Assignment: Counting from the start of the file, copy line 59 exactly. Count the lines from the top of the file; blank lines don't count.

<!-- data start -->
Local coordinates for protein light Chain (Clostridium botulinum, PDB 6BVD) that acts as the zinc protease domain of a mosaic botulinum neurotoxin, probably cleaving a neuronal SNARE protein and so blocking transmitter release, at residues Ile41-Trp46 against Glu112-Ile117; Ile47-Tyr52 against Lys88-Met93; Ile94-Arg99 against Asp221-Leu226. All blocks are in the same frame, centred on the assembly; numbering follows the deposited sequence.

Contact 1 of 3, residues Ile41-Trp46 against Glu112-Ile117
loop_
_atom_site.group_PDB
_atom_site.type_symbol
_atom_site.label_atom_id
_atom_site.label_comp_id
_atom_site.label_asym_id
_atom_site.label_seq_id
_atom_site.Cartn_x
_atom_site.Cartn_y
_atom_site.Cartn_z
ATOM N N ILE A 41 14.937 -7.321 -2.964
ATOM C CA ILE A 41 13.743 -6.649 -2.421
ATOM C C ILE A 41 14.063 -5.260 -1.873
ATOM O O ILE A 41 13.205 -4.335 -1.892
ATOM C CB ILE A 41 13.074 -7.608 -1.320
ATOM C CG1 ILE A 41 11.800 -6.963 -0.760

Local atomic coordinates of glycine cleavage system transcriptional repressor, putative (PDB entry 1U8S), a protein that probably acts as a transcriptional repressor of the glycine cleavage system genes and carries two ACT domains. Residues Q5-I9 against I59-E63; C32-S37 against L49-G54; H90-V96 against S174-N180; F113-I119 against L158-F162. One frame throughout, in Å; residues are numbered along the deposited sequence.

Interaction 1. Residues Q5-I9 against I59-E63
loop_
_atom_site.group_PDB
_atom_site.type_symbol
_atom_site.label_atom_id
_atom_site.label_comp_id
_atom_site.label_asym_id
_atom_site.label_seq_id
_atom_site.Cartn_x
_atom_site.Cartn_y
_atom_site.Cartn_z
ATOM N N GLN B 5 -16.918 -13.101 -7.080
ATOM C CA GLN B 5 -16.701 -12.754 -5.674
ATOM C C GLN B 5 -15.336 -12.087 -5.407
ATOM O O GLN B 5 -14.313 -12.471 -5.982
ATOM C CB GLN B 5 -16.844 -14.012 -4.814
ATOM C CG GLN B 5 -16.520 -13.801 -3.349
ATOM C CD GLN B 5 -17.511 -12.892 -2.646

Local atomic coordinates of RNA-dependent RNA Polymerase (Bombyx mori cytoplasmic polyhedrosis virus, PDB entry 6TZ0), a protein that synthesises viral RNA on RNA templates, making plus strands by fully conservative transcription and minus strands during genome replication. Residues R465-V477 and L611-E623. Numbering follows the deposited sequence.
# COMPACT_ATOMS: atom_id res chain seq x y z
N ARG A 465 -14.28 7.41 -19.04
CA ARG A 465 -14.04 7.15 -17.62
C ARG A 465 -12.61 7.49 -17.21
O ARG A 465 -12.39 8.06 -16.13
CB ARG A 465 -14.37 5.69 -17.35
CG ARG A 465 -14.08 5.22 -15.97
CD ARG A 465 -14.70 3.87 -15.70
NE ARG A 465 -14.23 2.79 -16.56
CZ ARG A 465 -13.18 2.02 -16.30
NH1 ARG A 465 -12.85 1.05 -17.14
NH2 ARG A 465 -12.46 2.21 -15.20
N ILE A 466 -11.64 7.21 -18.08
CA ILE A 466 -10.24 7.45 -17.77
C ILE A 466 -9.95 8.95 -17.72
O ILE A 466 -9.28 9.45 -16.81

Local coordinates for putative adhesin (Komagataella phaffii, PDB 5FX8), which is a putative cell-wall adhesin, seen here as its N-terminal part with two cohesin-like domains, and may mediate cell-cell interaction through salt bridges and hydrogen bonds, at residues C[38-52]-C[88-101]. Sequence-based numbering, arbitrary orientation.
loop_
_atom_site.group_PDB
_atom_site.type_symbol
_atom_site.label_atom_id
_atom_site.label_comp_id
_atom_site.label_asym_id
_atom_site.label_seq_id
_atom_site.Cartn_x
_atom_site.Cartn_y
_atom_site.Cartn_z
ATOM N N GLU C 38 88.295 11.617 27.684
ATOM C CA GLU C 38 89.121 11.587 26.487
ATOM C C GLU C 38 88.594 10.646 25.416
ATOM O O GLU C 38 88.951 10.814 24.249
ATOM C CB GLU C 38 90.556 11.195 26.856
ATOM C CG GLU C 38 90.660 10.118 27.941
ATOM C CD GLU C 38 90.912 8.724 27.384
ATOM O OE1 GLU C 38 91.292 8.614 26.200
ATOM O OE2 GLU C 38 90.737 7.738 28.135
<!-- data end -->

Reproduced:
_atom_site.label_atom_id